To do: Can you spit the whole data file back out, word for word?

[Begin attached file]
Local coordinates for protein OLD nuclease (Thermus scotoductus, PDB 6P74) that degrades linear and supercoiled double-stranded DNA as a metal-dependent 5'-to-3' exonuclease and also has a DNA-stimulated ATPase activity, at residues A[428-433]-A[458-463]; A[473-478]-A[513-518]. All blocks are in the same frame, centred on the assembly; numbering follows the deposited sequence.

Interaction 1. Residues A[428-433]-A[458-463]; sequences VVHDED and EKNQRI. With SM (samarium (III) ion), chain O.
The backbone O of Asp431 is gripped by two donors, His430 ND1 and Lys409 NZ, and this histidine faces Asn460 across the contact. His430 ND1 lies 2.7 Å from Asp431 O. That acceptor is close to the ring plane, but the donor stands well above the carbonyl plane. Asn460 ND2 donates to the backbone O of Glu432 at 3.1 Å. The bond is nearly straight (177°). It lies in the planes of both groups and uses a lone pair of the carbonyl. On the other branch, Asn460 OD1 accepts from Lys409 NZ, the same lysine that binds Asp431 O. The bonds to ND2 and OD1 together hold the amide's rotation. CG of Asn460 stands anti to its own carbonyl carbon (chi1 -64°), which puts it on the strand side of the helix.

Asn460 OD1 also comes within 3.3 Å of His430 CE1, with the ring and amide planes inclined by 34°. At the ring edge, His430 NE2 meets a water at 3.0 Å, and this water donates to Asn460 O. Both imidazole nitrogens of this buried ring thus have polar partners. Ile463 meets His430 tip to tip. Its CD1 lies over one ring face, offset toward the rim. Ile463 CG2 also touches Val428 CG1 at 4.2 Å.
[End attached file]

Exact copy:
Local coordinates for protein OLD nuclease (Thermus scotoductus, PDB 6P74) that degrades linear and supercoiled double-stranded DNA as a metal-dependent 5'-to-3' exonuclease and also has a DNA-stimulated ATPase activity, at residues A[428-433]-A[458-463]; A[473-478]-A[513-518]. All blocks are in the same frame, centred on the assembly; numbering follows the deposited sequence.

Interaction 1. Residues A[428-433]-A[458-463]; sequences VVHDED and EKNQRI. With SM (samarium (III) ion), chain O.
The backbone O of Asp431 is gripped by two donors, His430 ND1 and Lys409 NZ, and this histidine faces Asn460 across the contact. His430 ND1 lies 2.7 Å from Asp431 O. That acceptor is close to the ring plane, but the donor stands well above the carbonyl plane. Asn460 ND2 donates to the backbone O of Glu432 at 3.1 Å. The bond is nearly straight (177°). It lies in the planes of both groups and uses a lone pair of the carbonyl. On the other branch, Asn460 OD1 accepts from Lys409 NZ, the same lysine that binds Asp431 O. The bonds to ND2 and OD1 together hold the amide's rotation. CG of Asn460 stands anti to its own carbonyl carbon (chi1 -64°), which puts it on the strand side of the helix.

Asn460 OD1 also comes within 3.3 Å of His430 CE1, with the ring and amide planes inclined by 34°. At the ring edge, His430 NE2 meets a water at 3.0 Å, and this water donates to Asn460 O. Both imidazole nitrogens of this buried ring thus have polar partners. Ile463 meets His430 tip to tip. Its CD1 lies over one ring face, offset toward the rim. Ile463 CG2 also touches Val428 CG1 at 4.2 Å.